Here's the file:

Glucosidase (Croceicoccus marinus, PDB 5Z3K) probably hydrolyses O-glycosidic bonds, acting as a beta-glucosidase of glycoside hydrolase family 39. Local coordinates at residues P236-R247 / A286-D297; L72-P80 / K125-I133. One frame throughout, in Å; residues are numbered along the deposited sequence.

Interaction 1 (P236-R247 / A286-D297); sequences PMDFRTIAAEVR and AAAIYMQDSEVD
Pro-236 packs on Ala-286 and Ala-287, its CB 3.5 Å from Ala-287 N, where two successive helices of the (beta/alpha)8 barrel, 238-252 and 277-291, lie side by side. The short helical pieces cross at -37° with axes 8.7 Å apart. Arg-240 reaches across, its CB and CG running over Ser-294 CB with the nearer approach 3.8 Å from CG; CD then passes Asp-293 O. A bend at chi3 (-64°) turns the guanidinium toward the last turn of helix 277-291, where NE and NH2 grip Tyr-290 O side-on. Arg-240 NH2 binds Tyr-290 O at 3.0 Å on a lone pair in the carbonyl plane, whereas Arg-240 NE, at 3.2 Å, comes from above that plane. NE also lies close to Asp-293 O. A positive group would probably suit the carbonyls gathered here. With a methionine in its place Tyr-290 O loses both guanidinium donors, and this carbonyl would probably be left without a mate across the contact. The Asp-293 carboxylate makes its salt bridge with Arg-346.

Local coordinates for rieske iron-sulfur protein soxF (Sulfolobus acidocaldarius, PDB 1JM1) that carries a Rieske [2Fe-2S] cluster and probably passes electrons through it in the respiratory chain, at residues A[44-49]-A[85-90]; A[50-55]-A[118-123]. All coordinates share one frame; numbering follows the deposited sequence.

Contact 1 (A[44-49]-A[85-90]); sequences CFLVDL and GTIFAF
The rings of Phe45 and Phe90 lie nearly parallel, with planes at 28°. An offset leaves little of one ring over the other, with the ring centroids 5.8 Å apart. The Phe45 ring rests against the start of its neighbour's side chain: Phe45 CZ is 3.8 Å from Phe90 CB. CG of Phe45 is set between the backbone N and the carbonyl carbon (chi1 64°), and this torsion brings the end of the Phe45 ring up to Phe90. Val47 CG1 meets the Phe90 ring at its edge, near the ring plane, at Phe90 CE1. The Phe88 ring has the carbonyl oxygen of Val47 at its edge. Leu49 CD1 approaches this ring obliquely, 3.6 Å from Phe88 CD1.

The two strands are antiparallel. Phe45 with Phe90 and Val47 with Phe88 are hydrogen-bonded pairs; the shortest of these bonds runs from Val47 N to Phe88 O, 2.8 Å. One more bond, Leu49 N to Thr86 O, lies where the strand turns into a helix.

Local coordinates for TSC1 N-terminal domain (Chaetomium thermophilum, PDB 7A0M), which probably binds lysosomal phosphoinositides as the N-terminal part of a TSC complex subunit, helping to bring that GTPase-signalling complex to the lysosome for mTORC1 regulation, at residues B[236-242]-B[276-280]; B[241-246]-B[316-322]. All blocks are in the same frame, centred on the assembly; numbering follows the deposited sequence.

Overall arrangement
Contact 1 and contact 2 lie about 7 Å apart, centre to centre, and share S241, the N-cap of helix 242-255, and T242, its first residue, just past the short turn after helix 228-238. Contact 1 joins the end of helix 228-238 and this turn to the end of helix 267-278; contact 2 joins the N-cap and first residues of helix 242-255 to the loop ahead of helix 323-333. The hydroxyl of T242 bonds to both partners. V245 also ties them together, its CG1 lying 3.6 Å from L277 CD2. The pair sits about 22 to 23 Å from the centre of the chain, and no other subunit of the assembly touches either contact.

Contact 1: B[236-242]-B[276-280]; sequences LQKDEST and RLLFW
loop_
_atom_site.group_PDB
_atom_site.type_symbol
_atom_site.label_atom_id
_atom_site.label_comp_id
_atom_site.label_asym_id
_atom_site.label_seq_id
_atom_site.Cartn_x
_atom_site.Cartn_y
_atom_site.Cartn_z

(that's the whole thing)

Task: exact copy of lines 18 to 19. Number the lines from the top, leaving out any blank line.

_atom_site.label_seq_id
_atom_site.Cartn_x